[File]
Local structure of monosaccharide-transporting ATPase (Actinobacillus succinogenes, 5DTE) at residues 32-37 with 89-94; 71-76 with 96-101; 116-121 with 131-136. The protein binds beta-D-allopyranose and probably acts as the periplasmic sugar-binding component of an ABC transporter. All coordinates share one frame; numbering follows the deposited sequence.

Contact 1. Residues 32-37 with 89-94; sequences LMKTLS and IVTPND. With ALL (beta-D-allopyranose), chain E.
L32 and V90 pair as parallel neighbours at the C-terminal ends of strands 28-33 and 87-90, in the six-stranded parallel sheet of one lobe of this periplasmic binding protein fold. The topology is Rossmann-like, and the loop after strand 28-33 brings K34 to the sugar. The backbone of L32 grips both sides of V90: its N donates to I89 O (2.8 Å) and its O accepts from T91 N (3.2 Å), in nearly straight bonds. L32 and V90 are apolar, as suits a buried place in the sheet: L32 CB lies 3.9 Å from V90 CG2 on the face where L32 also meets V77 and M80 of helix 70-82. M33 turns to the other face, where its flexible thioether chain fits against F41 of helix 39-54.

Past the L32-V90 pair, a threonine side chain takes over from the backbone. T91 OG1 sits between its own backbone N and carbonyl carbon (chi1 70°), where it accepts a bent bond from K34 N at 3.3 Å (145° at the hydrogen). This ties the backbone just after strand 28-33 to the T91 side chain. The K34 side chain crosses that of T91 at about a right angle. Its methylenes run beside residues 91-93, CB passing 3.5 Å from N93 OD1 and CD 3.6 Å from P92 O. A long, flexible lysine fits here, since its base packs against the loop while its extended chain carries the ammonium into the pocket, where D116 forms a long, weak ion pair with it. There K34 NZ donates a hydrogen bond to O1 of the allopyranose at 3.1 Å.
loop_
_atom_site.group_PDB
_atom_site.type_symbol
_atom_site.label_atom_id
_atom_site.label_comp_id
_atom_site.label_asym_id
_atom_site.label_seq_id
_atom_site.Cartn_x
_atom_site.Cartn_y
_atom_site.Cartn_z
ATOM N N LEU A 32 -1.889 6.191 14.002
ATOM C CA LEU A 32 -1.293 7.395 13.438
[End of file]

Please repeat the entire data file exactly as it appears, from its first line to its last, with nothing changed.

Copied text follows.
Local structure of monosaccharide-transporting ATPase (Actinobacillus succinogenes, 5DTE) at residues 32-37 with 89-94; 71-76 with 96-101; 116-121 with 131-136. The protein binds beta-D-allopyranose and probably acts as the periplasmic sugar-binding component of an ABC transporter. All coordinates share one frame; numbering follows the deposited sequence.

Contact 1. Residues 32-37 with 89-94; sequences LMKTLS and IVTPND. With ALL (beta-D-allopyranose), chain E.
L32 and V90 pair as parallel neighbours at the C-terminal ends of strands 28-33 and 87-90, in the six-stranded parallel sheet of one lobe of this periplasmic binding protein fold. The topology is Rossmann-like, and the loop after strand 28-33 brings K34 to the sugar. The backbone of L32 grips both sides of V90: its N donates to I89 O (2.8 Å) and its O accepts from T91 N (3.2 Å), in nearly straight bonds. L32 and V90 are apolar, as suits a buried place in the sheet: L32 CB lies 3.9 Å from V90 CG2 on the face where L32 also meets V77 and M80 of helix 70-82. M33 turns to the other face, where its flexible thioether chain fits against F41 of helix 39-54.

Past the L32-V90 pair, a threonine side chain takes over from the backbone. T91 OG1 sits between its own backbone N and carbonyl carbon (chi1 70°), where it accepts a bent bond from K34 N at 3.3 Å (145° at the hydrogen). This ties the backbone just after strand 28-33 to the T91 side chain. The K34 side chain crosses that of T91 at about a right angle. Its methylenes run beside residues 91-93, CB passing 3.5 Å from N93 OD1 and CD 3.6 Å from P92 O. A long, flexible lysine fits here, since its base packs against the loop while its extended chain carries the ammonium into the pocket, where D116 forms a long, weak ion pair with it. There K34 NZ donates a hydrogen bond to O1 of the allopyranose at 3.1 Å.
loop_
_atom_site.group_PDB
_atom_site.type_symbol
_atom_site.label_atom_id
_atom_site.label_comp_id
_atom_site.label_asym_id
_atom_site.label_seq_id
_atom_site.Cartn_x
_atom_site.Cartn_y
_atom_site.Cartn_z
ATOM N N LEU A 32 -1.889 6.191 14.002
ATOM C CA LEU A 32 -1.293 7.395 13.438